Mean It If You Green It

  • February 27, 2020
150 150 Catapult Creative Labs

Mean It If You Green It

Today’s consumers demand to know more about the products they purchase, and many now prefer to buy from environmentally conscious brands. Nowadays companies are taking the green road by promoting their products and brand ethos as eco-friendly and sustainable. The trouble is that some brands are involved in greenwashing. What’s greenwashing? It’s providing misleading information about a company’s environmental initiatives.

“More and more consumers want brands who stand for their personal values,” said Christina Erb LoVullo, creative services director for Catapult Creative Labs. “But those loyal consumers can quickly ditch brands if they realize they’re are inaccurately representing their brand values.”

Erb LoVullo points to an outdoor brands that products feature “less plastic” or “no single-use plastic” phrases, but are shipped individually wrapped in polybags. “The way the product is shipped not only undercuts the brand’s pro-environment message, but worse makes the brand actually seem manipulative in the eyes of environmentally conscious consumers.”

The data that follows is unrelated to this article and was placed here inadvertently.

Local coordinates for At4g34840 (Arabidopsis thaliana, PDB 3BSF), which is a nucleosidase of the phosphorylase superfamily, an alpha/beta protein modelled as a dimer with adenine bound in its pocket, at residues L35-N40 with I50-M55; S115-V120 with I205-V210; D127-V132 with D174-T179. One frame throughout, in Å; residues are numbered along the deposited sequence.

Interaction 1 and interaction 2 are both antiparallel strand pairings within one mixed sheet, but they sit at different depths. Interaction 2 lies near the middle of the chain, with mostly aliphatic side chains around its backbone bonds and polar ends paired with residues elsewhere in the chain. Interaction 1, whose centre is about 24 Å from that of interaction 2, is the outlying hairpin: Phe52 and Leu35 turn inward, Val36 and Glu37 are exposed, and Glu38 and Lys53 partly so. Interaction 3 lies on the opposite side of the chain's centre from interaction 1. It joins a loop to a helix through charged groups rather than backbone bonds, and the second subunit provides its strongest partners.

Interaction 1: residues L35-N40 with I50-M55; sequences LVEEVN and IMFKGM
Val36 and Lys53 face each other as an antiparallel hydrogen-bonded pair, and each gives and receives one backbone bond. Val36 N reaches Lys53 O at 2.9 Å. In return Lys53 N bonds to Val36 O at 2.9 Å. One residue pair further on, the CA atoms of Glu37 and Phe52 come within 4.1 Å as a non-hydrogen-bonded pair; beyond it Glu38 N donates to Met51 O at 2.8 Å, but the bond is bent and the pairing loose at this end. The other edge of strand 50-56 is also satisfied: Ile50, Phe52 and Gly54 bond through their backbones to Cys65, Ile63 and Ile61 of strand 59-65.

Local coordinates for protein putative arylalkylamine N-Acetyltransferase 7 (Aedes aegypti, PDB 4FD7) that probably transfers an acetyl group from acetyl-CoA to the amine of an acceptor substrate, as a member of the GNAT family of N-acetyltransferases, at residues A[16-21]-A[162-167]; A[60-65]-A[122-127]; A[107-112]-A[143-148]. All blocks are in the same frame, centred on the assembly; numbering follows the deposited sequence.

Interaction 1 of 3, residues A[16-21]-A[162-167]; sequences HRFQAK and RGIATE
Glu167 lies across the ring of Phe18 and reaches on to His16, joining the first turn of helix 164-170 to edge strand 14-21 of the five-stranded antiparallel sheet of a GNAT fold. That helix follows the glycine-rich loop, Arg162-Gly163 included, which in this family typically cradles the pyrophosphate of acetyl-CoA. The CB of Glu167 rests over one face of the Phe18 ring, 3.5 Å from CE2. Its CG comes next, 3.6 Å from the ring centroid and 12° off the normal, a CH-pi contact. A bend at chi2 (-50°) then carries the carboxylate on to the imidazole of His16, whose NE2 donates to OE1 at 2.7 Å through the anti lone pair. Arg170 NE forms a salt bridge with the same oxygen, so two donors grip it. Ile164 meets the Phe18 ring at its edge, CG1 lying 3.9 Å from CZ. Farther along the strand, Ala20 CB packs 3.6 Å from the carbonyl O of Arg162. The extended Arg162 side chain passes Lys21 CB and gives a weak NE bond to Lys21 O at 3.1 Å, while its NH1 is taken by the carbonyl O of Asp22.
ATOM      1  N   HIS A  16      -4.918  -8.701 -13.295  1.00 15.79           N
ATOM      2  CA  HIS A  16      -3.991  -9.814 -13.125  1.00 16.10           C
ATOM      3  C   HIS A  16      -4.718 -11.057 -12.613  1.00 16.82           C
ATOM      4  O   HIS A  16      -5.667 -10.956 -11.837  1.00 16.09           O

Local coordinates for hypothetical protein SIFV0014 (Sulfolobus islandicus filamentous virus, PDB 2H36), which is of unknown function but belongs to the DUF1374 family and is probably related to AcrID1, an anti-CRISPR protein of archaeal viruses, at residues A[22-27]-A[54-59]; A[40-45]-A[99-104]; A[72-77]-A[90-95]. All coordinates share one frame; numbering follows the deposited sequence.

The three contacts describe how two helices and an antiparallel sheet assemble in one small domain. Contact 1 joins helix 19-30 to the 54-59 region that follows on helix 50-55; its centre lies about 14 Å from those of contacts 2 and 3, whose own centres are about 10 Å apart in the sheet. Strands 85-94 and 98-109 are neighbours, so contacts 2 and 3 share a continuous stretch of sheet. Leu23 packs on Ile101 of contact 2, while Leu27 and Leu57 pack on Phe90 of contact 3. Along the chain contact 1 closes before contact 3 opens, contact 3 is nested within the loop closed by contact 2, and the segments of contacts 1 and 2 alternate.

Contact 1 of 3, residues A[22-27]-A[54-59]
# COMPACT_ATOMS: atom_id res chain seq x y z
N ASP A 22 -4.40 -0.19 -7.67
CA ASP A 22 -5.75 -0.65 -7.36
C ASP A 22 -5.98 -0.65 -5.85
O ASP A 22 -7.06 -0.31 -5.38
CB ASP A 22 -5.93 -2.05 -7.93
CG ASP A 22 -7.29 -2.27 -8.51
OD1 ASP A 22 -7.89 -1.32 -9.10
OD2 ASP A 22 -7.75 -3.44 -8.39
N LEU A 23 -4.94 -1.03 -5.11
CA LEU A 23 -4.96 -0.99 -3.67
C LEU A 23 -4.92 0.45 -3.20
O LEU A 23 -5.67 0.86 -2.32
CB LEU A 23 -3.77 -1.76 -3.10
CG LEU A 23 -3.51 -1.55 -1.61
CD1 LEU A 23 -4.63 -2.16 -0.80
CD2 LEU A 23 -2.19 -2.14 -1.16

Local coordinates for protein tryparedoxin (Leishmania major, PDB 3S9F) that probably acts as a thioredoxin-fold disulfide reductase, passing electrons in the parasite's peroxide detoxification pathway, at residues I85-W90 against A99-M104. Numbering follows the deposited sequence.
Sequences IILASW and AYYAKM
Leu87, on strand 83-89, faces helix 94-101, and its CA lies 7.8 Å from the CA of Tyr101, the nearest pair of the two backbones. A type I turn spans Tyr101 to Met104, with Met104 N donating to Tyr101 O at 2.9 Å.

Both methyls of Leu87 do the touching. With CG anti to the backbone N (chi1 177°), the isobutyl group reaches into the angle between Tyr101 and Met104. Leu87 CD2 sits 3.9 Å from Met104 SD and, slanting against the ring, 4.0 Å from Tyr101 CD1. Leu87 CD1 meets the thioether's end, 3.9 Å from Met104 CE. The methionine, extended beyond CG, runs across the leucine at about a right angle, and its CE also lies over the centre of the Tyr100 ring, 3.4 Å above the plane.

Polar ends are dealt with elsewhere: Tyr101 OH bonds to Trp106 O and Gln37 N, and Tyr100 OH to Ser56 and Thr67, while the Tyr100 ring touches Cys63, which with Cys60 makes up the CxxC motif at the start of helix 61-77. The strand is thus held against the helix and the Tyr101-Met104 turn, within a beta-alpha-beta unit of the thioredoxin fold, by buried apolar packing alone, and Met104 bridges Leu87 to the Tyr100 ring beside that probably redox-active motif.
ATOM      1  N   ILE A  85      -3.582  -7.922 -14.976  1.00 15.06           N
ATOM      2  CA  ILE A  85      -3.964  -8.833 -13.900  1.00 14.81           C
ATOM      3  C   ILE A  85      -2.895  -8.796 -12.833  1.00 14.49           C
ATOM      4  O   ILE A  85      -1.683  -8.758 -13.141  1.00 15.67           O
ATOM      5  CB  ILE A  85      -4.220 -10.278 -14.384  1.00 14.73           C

While it is apparent in today’s world that brands need to embrace greener practices, the way in which they do so can make all the difference.

“Transparency and integrity are really what’s winning the marketplace,” said Erb LoVullo. “Brands should perform a self-audit to see what’s working and what’s not. Openly communicating their successes and areas for improvement can go a long way in instilling confidence in consumers.”

Erb LoVullo points to Patagonia as the clear leader within the outdoor industry. In 2019, it became the first brand to thoroughly audit its waste at the Outdoor Retailer Trade Show from pallet shrink wrap to individual waste. The report showcased a number of problematic areas, which Patagonia transparently shared and is working on improving.

“That level of transparency is why Patagonia is considered an environmental leader,” she said.

Erb LoVullo says you don’t have to have Patagonia’s clout or bank account to drive real environmental change. “Even small companies can drive change within their communities,” she says.